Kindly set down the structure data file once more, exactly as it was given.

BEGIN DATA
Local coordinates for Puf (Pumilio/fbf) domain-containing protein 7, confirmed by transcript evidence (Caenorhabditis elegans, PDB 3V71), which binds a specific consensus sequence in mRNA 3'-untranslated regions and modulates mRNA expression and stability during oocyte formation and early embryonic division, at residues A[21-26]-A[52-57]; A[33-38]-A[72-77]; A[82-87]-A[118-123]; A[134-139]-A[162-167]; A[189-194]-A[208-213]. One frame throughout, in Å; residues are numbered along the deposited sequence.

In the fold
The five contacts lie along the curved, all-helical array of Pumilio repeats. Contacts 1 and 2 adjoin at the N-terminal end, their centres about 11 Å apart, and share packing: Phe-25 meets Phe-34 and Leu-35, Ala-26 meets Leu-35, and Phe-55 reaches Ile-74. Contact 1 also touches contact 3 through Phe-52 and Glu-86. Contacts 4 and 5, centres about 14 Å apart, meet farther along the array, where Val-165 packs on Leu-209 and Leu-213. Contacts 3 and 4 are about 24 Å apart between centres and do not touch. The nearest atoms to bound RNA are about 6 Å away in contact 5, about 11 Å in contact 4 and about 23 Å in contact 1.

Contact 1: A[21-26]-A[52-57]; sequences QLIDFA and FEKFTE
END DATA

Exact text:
Local coordinates for Puf (Pumilio/fbf) domain-containing protein 7, confirmed by transcript evidence (Caenorhabditis elegans, PDB 3V71), which binds a specific consensus sequence in mRNA 3'-untranslated regions and modulates mRNA expression and stability during oocyte formation and early embryonic division, at residues A[21-26]-A[52-57]; A[33-38]-A[72-77]; A[82-87]-A[118-123]; A[134-139]-A[162-167]; A[189-194]-A[208-213]. One frame throughout, in Å; residues are numbered along the deposited sequence.

In the fold
The five contacts lie along the curved, all-helical array of Pumilio repeats. Contacts 1 and 2 adjoin at the N-terminal end, their centres about 11 Å apart, and share packing: Phe-25 meets Phe-34 and Leu-35, Ala-26 meets Leu-35, and Phe-55 reaches Ile-74. Contact 1 also touches contact 3 through Phe-52 and Glu-86. Contacts 4 and 5, centres about 14 Å apart, meet farther along the array, where Val-165 packs on Leu-209 and Leu-213. Contacts 3 and 4 are about 24 Å apart between centres and do not touch. The nearest atoms to bound RNA are about 6 Å away in contact 5, about 11 Å in contact 4 and about 23 Å in contact 1.

Contact 1: A[21-26]-A[52-57]; sequences QLIDFA and FEKFTE